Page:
By Bob Egelko

The state Supreme Court made it likely Monday that Californians will vote in November on Gov. Jerry Brown's crime initiative, which would allow prisoners convicted of nonviolent felonies to be considered for early parole.

The California District Attorneys Association sought to keep the measure off the ballot, arguing that Brown had violated the public's right to comment on initiative measures by combining his proposal with one that would require a judicial hearing before defendants as young as 14 could be tried as adults. The authors of the juvenile measure had already completed their public-comment period, required by state law, when they agreed to let Brown take it over and add his parole plan.

In a 6-1 ruling, the court said the two measures were "reasonably germane" to one another and could be submitted as a single initiative, without further public comment.

The ruling allows election officials to count 1 million signatures that backers of the initiative recently submitted. They need 585,407 valid signatures for the proposal to make the November ballot.

Dan Newman, a spokesman for the initiative campaign, said Californians "will now have a chance to improve public safety." By giving these prisoners a chance at parole, he said, the initiative will provide an incentive for them to follow prison rules, educate themselves and "turn their lives around."

Prosecutors will "vigorously oppose this dangerous measure," said San Mateo County District Attorney Steve Wagstaffe, president-elect of the statewide district attorneys association. He said the ruling, by allowing the two initiatives to merge and circulate without additional public comment, "sets a dangerous precedent for the initiative process."

The measure, if it qualifies, will join a November ballot likely to also include such weighty subjects as the death penalty, legalization of marijuana, gun control, taxes and a ban on single-use plastic bags at grocery stores, in addition to the presidential and U.S. Senate elections.

Initiative's intent

Brown's initiative would reduce the population of the state's prisons -- under federal court order to ease overcrowding and improve health care -- and partially roll back the fixed-term sentencing system that he signed into law in 1977.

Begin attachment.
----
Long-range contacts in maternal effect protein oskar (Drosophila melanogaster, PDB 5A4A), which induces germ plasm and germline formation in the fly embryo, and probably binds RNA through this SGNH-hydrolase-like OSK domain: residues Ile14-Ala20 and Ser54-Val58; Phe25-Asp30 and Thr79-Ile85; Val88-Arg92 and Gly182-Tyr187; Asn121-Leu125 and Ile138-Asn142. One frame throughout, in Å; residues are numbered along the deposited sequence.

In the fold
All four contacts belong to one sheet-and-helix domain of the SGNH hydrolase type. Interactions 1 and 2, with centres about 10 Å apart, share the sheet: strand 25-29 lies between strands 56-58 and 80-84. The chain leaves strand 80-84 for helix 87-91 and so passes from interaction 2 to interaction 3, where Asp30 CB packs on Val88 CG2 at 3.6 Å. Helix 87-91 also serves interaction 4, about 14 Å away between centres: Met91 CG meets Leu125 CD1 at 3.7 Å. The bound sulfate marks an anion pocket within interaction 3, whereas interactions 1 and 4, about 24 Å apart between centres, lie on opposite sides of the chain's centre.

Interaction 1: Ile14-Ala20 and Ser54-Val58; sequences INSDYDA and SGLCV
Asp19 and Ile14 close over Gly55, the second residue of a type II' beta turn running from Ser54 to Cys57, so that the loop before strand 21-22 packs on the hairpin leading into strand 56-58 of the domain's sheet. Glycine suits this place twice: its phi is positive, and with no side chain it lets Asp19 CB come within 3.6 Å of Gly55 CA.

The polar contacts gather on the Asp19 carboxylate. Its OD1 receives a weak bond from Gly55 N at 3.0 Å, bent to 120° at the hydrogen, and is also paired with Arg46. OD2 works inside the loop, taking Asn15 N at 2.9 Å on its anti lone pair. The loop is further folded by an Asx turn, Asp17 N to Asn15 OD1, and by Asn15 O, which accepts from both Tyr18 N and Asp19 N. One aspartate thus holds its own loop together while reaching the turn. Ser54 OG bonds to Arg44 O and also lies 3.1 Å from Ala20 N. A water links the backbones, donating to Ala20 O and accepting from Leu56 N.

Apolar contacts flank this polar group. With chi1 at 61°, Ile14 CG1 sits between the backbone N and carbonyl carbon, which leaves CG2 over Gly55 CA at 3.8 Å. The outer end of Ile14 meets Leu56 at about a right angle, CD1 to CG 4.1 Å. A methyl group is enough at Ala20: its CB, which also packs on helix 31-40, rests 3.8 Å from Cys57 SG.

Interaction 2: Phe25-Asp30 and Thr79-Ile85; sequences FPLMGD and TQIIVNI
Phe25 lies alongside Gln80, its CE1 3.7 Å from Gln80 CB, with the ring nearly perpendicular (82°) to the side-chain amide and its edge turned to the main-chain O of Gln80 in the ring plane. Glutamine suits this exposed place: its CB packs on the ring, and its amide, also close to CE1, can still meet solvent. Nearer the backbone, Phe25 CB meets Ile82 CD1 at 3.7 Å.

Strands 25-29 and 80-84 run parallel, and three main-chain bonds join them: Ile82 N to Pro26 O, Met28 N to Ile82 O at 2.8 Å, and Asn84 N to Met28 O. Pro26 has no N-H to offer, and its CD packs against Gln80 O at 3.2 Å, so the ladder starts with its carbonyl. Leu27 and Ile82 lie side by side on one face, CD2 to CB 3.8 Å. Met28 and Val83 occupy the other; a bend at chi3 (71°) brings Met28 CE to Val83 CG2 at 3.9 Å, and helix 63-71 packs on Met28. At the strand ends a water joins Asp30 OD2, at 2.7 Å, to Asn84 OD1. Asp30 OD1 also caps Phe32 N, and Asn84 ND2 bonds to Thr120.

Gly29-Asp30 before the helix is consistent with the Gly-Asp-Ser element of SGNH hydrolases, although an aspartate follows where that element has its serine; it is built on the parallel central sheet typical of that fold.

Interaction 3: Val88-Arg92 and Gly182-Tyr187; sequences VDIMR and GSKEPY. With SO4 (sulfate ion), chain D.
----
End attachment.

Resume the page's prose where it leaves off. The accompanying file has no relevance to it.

Under that system, state laws determine a range of sentences for each crime, judges choose the sentence, and the inmate must serve the prescribed term, with reductions for good behavior. Sentences are often increased by many years for an inmate's previous felony convictions and aggravating circumstances of the crime, including gang membership, infliction of serious injuries and use of a gun.

The new initiative would make inmates eligible for parole after serving their sentence for the crime they committed. It would cover only those convicted of felonies classified as nonviolent, which would disqualify those who used a gun or inflicted serious injuries. Early release would not be guaranteed -- the parole boards, composed mostly of former law enforcement and prison officials, now review the cases of murderers serving life sentences and usually vote to keep them in prison.

The initiative would also repeal a law, approved by voters in 2000, that allowed prosecutors to charge youths aged 14 to 17 in adult court for serious crimes, with potential sentences of up to life in prison. The measure would restore a previous law allowing a juvenile court judge to decide whether the youth should be tried instead as a juvenile, who could be held only until age 23.

Combining measures

The juvenile crime measure was proposed separately in December, but its sponsors agreed in January to let Brown combine it with his felony-parole plan as a single initiative. Under a 2014 state law, sponsors of a proposed ballot measure can add new provisions without requiring an additional 30 days of public comment, but only if the changes are "reasonably germane" to the original proposal.

A Sacramento judge agreed with prosecutors that the two initiative proposals weren't closely related and ordered a further period of public comment, which would have made it virtually impossible to meet the November ballot deadline. But the state's high court said Monday that Brown's measure satisfied the "lenient" standard set by the 2014 law.

"The proponents of an initiative are captains of the ship when it comes to deciding which provisions to take on board," Justice Carol Corrigan said in the majority opinion. She noted that the first version of the juvenile-crime initiative would have made some young adult inmates eligible for parole, and said both measures were "intended to benefit prisoners who have rehabilitated themselves in custody."

In dissent, Justice Ming Chin said Brown's adult-felon proposal had little in common with the juvenile-crime measure and should have required a new period of public comment. He noted that Brown, when he signed the 2014 law, said it was intended to "increase public participation in the initiative process."

Both initiatives "involve the criminal justice system," Chin said, but Brown's measure "has nothing to do with juveniles."

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